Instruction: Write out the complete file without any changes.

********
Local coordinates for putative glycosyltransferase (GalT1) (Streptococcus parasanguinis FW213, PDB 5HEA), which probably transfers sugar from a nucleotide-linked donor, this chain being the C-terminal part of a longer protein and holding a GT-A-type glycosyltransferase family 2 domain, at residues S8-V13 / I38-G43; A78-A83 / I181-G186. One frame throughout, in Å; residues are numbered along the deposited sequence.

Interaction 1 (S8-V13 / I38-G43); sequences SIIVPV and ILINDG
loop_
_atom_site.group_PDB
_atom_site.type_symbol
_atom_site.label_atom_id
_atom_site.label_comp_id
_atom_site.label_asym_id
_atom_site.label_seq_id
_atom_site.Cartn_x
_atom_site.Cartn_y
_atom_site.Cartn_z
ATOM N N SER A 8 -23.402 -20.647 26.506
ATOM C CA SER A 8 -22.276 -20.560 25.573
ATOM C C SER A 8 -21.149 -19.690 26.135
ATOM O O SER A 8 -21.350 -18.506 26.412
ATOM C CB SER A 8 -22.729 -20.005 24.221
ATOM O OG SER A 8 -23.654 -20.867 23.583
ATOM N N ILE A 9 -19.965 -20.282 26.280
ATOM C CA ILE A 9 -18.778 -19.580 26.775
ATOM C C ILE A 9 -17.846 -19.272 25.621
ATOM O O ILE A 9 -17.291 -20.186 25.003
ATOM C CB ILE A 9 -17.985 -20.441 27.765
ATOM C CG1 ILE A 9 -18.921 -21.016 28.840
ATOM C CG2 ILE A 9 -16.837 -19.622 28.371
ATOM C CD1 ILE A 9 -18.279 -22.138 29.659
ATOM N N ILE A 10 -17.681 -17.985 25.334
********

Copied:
Local coordinates for putative glycosyltransferase (GalT1) (Streptococcus parasanguinis FW213, PDB 5HEA), which probably transfers sugar from a nucleotide-linked donor, this chain being the C-terminal part of a longer protein and holding a GT-A-type glycosyltransferase family 2 domain, at residues S8-V13 / I38-G43; A78-A83 / I181-G186. One frame throughout, in Å; residues are numbered along the deposited sequence.

Interaction 1 (S8-V13 / I38-G43); sequences SIIVPV and ILINDG
loop_
_atom_site.group_PDB
_atom_site.type_symbol
_atom_site.label_atom_id
_atom_site.label_comp_id
_atom_site.label_asym_id
_atom_site.label_seq_id
_atom_site.Cartn_x
_atom_site.Cartn_y
_atom_site.Cartn_z
ATOM N N SER A 8 -23.402 -20.647 26.506
ATOM C CA SER A 8 -22.276 -20.560 25.573
ATOM C C SER A 8 -21.149 -19.690 26.135
ATOM O O SER A 8 -21.350 -18.506 26.412
ATOM C CB SER A 8 -22.729 -20.005 24.221
ATOM O OG SER A 8 -23.654 -20.867 23.583
ATOM N N ILE A 9 -19.965 -20.282 26.280
ATOM C CA ILE A 9 -18.778 -19.580 26.775
ATOM C C ILE A 9 -17.846 -19.272 25.621
ATOM O O ILE A 9 -17.291 -20.186 25.003
ATOM C CB ILE A 9 -17.985 -20.441 27.765
ATOM C CG1 ILE A 9 -18.921 -21.016 28.840
ATOM C CG2 ILE A 9 -16.837 -19.622 28.371
ATOM C CD1 ILE A 9 -18.279 -22.138 29.659
ATOM N N ILE A 10 -17.681 -17.985 25.334